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The_Importance_of_Body_Language_During_a_Job_Interview

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									Title:
The Importance of Body Language During a Job Interview


Word Count:
635


Summary:
From the beginning of your interview until after you bid good-bye, it's essential to pay attention to the
messages you're sending your interviewer. These include obvious responses, such as the content of your
answers, to more subtle communications like your mannerisms and speech patterns.



Keywords:




Article Body:
THE IMPORTANCE OF BODY LANGUAGE


SHAKE HANDS THE PROPER WAY


One of the first things you'll probably do in an interview is shake hands with your interviewer. The
handshake is a simple symbol of introduction. But it can also be an unspoken gauge of personality. Hiring
managers say that while a limp or unenthusiastic handshake won't destroy an interview, it can cause one to
start off on a bad note. The same goes for a sweaty palm. To alleviate the latter problem, be sure to keep
your hands open, not balled into fists, prior to your interview. This will reduce perspiration. Put a
handkerchief or a few tissues in your pocket, just in case. Also remember that while a limp handshake is
bad, a bone-breaking handshake isn't much better. Clasp your interviewer's hand firmly and confidently, but
don't overdo.


MAINTAIN EYE CONTACT


A lack of eye contact during an interview can lead your interviewer to think that you're shy, disinterested, or
dishonest. Likewise, shifting your eyes to and from the interviewer's face can also send the wrong message.
It's no wonder shifty-eyed is a term used to describe a character who is deceitful or insincere. While you
don't want to stare at your interviewer to the point making him uncomfortable, do maintain eye contact as
much as seems appropriate. If you are speaking to more than one interviewer, you can shift your gaze, but
be sure to look each interviewer in the eye for at least a couple of seconds.


WATCH YOUR BODY LANGUAGE
The term body language includes just about any manner, gesture, or posture that conveys meaning to the
observer. Body language is especially meaningful in an interview as your interviewer will be paying
attention to nonverbal cues as much as to what you have to say Body language to avoid in an interview
includes repeatedly crossing and uncrossing your legs or arms, fiddling with your hair or clothes, touching
your face, scratching your head, or playing with a button or pen. Constant or bold gesturing is also to be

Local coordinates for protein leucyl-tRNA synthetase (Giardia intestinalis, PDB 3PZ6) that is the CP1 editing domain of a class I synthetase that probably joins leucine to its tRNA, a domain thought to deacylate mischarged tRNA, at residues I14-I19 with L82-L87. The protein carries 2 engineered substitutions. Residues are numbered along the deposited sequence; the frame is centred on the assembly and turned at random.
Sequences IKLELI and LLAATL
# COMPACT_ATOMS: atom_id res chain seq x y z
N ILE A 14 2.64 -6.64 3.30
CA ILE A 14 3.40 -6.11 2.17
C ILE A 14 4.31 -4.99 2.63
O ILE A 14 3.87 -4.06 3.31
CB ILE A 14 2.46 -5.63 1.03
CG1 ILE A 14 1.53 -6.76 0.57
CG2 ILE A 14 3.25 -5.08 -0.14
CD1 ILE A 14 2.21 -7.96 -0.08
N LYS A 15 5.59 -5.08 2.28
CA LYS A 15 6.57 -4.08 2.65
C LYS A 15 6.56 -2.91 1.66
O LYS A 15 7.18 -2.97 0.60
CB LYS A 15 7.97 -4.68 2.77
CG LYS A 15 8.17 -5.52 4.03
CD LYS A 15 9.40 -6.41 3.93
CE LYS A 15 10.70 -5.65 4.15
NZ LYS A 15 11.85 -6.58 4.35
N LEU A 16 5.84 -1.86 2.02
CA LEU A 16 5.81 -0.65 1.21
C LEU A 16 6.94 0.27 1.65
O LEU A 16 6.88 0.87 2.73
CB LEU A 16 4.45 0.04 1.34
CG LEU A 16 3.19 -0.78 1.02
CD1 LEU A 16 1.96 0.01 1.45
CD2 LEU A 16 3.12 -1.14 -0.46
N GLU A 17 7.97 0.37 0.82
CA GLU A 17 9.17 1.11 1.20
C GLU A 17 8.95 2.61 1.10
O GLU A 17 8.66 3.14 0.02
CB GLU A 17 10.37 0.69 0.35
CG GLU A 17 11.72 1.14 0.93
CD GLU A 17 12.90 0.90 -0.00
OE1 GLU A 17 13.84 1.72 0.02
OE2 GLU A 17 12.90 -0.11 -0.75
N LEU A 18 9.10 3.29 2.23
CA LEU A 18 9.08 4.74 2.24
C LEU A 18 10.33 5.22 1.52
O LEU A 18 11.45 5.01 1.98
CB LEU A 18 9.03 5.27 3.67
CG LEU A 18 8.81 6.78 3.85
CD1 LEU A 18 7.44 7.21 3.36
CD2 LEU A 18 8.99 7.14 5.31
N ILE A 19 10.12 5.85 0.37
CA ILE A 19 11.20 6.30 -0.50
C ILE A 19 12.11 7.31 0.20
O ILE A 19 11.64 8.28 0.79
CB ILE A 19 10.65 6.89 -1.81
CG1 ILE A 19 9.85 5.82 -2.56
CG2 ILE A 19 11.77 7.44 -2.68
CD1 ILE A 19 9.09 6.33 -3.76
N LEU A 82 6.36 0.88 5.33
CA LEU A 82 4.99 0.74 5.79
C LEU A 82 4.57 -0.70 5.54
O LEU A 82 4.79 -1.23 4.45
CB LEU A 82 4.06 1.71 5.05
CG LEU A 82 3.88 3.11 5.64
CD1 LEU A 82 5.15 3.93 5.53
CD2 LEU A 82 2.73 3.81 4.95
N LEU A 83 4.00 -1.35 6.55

avoided. Some of these mannerisms may be triggered by nervousness. Interview preparation and rehearsal
may help you to feel more relaxed. Body language that might give your interview a boost includes leaning
forward slightly to show your enthusiasm and nodding whenever is appropriate, particularly when your
interviewer is making an important point.


SMILE WHEN YOU MEAN IT


Smiling, the universal sign of happiness, is a great way to convince your interviewer that you're genuinely
pleased to be there. On the other hand, an oversized or artificial grin used too often during the interview will
lead to the opposite result. Your interviewer will know you're forcing yourself to act a certain way.


According to Discover Magazine, when a person is sincerely amused, a part of the brain called the basal
ganglia is activated, leading to the unconscious contracting of certain facial muscles. A forced smile,
however, uses a different group of muscles, which is why it's generally easy to spot a person who is
legitimately pleased from one who is only pretending to be.


During an interview, be sure to smile-but only when you mean it. It's infinitely better to smile occasionally
but earnestly than to smirk constantly for no reason at all.


BE MINDFUL OF PERSONAL SPACE


Individual cultures and even individual people have different interpretations of what constitutes an
appropriate amount of personal space. While one person might feel at ease speaking only inches from
someone's face, another person might need several feet of separation. When facing your interviewer, be
mindful of how close you stand or sit. Try to maintain a distance of about three feet. Communicating at a
closer range may cause your interviewer to feel uncomfortable. On the other hand, sitting or standing too far
away is also impolite.




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